By Malini Hariharan
The US shale gas advantage is a recurring theme at this year’s GPCA forum with companies giving more details about their expansion plans.
Chevron Philips Chemical confirmed that it will build a 1.5m tonnes/year cracker at its Cedar Bayou complex in Texas, reports ICIS news
Permits for the project are being filed, said the company’s ceo at the GPCA forum.
The company is also looking to add 1m tonnes/year of polyethylene (PE) capacity in the US. Two PE units, each of 500,000 tonnes/year capacity, would be built with one of the plants likely to located at the Cedar Bayou complex and the other at Chevron Phillips’ Sweeny complex, also in Texas.
And Shell Chemicals executive vice president Ben van Beurden, told fellow blogger John Richardson that a decision on the location of its cracker project in the US would be announced over the next few weeks.
The complex, which could be built in Pennsylvania, Ohio or West Virginia, would draw ethane feedstock from the Marcellus shale gas field that runs through all three states.
Beurden also emphasised that the company is keen to return to polyolefins production.
“Petrochemicals demand is growing above global GDP growth and a substantial reason for that is polyolefins and so we need to be in polyolefins,” he said.
Shell might also build a monoethylene glycol (MEG) plant downstream of its US cracker which is likely to start up in 2016-17.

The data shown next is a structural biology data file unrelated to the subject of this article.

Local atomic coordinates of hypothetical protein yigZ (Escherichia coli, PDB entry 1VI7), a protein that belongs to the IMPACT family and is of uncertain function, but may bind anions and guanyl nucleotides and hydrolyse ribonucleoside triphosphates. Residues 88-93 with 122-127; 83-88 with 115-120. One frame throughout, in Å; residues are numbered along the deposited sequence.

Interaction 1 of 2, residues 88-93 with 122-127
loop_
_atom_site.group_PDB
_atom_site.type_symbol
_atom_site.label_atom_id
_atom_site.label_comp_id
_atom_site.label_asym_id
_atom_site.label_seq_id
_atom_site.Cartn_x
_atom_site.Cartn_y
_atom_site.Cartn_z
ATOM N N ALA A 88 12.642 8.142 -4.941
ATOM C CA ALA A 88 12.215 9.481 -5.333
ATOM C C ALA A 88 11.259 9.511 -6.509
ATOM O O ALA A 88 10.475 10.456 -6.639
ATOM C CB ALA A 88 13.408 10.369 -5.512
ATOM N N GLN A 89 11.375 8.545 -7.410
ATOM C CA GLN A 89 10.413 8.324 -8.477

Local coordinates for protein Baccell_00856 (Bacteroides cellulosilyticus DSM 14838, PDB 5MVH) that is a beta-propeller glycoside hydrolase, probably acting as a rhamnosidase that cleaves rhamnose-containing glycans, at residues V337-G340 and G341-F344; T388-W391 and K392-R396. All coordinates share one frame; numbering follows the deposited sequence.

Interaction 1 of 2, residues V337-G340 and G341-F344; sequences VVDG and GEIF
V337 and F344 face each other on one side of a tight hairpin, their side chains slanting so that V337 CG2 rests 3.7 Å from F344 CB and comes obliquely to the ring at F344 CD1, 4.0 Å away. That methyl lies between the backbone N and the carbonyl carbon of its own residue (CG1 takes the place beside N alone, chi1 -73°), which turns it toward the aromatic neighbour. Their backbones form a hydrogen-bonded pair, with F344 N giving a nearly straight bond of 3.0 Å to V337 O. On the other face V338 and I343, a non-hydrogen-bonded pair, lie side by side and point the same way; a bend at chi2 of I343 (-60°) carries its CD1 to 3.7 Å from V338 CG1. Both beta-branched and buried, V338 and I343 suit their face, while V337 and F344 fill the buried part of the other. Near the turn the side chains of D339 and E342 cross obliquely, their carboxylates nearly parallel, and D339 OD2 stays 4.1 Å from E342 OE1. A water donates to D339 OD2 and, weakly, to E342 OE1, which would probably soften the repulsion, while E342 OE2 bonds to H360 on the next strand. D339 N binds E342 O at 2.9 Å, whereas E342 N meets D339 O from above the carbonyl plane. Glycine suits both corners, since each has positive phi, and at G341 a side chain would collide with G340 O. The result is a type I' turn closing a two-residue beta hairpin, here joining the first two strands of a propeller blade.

US ethane production is expected to grow by 33% over the next three years to 1.2m bbl/day, according to projections by the industry. The US produced an average 900,000 bbl/day of ethane in 2011. US ethylene capacity is expected to increase by 24% or 6.4m tonnes/year by 2018, an IHS consultant predicted during the conference in Dubai. This includes expansions and new crackers.
Meanwhile, Saudi Arabia is working on boosting gas output. In his keynote speech at the forum Prince Faisal Bin Turki, advisor to Saudi Arabia’s Ministry of Petroleum and Mineral Resources, said the Kingdom would double its gas production capacity by 2016 as it undertakes aggressive measures of exploration to move gas resources into reserves by utilising and developing advanced technologies.
The new measures will enable the country to grow its gas production capacity to about 15 billion cubic feet (bcf)/day by 2016 from 7.7 bcf/day in 2002.